The Teacher

Growing up in a devout Christian family I heard the stories of the great biblical heroes numerous times and could recite most of them by heart.  It wasn’t until I was twelve, however, that I dedicated time to personally studying Sacred Scripture.  Naturally, I was immediately drawn to the more exotic, and often overlooked, books; the “black sheep” of the canon.  The first to grab my attention was Ecclesiastes, in which, to my great dismay, I read the following passage for the first time:

“Meaningless! Meaningless!”

says the Teacher.

“Utterly meaningless!

Everything is meaningless.”

What do people gain from all their…

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Morning Must Come


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A big beautiful ball of life
Adrift in an ocean of black
Surrounded by an expanse of strife
Yet here a lack of nothing where nothing lacks

Chaos found a way to this blue haven
Where man kills his brother
Simplicity we have forsaken
And sell our humanity for a dollar

Do we cherish this tiny island of hope
Or toss it away to busy lives and waste
We traverse down a destructive slope
But beauty is something for which we have taste

Man will one day awake anew
To a world familiar yet unseen
He will embrace the love he always knew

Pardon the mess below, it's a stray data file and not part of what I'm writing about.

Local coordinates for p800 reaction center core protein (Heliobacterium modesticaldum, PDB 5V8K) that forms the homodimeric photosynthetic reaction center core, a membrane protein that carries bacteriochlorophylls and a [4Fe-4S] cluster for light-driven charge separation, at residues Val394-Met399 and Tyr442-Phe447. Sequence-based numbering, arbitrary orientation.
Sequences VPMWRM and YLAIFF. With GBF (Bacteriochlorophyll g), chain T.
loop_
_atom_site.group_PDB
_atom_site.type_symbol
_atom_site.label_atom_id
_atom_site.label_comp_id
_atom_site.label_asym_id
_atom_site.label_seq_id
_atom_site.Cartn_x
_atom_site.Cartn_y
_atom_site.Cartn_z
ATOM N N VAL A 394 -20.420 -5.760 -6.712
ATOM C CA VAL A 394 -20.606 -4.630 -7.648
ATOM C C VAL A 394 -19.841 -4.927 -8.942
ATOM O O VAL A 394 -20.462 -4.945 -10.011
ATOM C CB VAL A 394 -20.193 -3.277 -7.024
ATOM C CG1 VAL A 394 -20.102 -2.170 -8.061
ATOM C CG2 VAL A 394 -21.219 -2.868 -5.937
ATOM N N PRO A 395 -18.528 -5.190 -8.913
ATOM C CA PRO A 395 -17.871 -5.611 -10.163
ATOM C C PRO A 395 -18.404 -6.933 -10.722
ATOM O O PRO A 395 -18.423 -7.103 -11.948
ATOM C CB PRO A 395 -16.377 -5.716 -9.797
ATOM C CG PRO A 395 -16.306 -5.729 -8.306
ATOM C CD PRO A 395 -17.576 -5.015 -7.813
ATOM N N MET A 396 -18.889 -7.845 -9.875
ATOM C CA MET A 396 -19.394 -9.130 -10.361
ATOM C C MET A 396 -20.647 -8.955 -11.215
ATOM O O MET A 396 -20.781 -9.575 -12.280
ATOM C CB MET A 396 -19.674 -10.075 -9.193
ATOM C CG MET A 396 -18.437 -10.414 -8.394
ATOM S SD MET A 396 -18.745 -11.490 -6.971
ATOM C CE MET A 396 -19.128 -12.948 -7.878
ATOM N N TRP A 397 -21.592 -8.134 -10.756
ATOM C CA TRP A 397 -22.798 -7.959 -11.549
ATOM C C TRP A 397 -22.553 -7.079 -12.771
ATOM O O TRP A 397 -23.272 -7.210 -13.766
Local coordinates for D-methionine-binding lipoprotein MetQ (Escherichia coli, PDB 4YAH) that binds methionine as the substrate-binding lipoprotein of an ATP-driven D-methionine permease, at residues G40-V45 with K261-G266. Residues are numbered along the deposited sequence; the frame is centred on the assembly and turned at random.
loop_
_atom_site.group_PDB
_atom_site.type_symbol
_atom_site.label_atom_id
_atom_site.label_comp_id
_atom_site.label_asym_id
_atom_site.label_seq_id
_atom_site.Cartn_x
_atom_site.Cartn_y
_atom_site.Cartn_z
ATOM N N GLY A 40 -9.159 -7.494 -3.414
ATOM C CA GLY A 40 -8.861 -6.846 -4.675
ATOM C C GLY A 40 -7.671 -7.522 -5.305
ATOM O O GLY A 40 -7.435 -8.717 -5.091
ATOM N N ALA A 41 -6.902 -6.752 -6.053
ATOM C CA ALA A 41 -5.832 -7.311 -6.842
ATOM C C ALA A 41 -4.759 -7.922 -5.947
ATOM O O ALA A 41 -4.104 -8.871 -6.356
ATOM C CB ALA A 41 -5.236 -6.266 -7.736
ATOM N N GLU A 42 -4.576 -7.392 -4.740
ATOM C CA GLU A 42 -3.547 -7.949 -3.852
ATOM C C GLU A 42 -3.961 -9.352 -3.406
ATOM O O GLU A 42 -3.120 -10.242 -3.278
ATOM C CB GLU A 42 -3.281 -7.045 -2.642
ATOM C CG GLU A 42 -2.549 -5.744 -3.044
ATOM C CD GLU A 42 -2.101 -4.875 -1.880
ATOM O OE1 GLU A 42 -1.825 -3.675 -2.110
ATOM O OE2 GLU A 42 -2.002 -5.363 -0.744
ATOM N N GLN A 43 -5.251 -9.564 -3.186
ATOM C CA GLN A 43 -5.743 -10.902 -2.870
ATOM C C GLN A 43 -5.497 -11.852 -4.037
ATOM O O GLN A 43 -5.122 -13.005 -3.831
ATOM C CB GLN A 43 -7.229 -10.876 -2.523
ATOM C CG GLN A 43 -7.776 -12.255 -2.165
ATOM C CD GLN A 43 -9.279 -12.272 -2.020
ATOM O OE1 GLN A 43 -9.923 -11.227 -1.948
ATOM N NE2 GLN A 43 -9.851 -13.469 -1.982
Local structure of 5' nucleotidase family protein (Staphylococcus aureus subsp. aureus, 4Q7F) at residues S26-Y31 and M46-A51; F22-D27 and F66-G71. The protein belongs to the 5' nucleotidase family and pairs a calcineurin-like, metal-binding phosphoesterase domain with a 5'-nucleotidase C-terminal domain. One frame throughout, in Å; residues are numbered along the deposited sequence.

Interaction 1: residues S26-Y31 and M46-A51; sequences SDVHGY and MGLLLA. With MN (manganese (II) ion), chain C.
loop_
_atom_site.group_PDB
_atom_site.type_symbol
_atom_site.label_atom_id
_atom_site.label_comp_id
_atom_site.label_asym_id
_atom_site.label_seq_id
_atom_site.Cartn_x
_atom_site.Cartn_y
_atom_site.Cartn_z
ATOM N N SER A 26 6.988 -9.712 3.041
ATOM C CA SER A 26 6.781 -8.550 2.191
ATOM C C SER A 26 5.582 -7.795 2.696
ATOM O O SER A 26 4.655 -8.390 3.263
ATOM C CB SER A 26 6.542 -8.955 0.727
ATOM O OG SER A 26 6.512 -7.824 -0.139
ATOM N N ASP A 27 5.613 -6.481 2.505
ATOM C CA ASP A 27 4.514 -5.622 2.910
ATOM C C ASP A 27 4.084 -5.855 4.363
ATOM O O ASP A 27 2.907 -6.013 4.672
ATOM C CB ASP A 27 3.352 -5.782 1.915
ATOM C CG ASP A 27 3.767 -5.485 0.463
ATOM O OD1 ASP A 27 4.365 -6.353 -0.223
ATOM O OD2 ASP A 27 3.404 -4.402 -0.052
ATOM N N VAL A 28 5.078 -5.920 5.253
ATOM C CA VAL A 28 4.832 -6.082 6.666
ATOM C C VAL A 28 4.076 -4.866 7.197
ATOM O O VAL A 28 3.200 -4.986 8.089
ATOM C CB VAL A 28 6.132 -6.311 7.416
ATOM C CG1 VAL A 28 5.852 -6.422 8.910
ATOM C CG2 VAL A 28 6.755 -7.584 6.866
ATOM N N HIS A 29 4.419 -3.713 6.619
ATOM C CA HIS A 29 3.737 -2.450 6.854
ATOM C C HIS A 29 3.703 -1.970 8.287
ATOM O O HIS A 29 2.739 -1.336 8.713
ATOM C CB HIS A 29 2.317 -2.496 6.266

And eternally rest in creation redeemed

The day will be brighter but not hot
We shall all laugh and play
An eternal holiday for the wearied heart
How we all anticipate that day

Toil now on his earth
Let the sweat pour until reckoning
For it all has eternal worth
When we shall leave this night for morning

Mystic Mondays – The Mysterious Hope of Things to Come


Once in the Garden of Eden, at the beginning of our sorrows, the pre-incarnate Christ walked within the Garden looking for Man and Woman. He knew what had occurred. He knew His creation had rebelled. He knew the pain and suffering that was to come.

We can almost hear the pain as we read the most overlooked, but painful words within the entire Bible, “And the LORD God said unto them, ‘Where are you?’” God knew where they were, He knew where they were hiding; His question was a rhetorical one. Man answered and admitted to his rebellion and Woman confessed what she had done. The march toward Calvary had begun.

In a small insignificant town in the Roman province of Judea, the Christ child was born. God in the flesh, Jesus Christ, Son of God who was present at creation and the Fall, had come to fix what was broken.

We cannot begin to fathom what the world looked like through the eyes of Christ. For Him to walk in human flesh amongst His creation, to see the effects of sin on His world, what did the incarnate God feel? “Where are you” He must have uttered to creation as He walked through the various towns of Judea.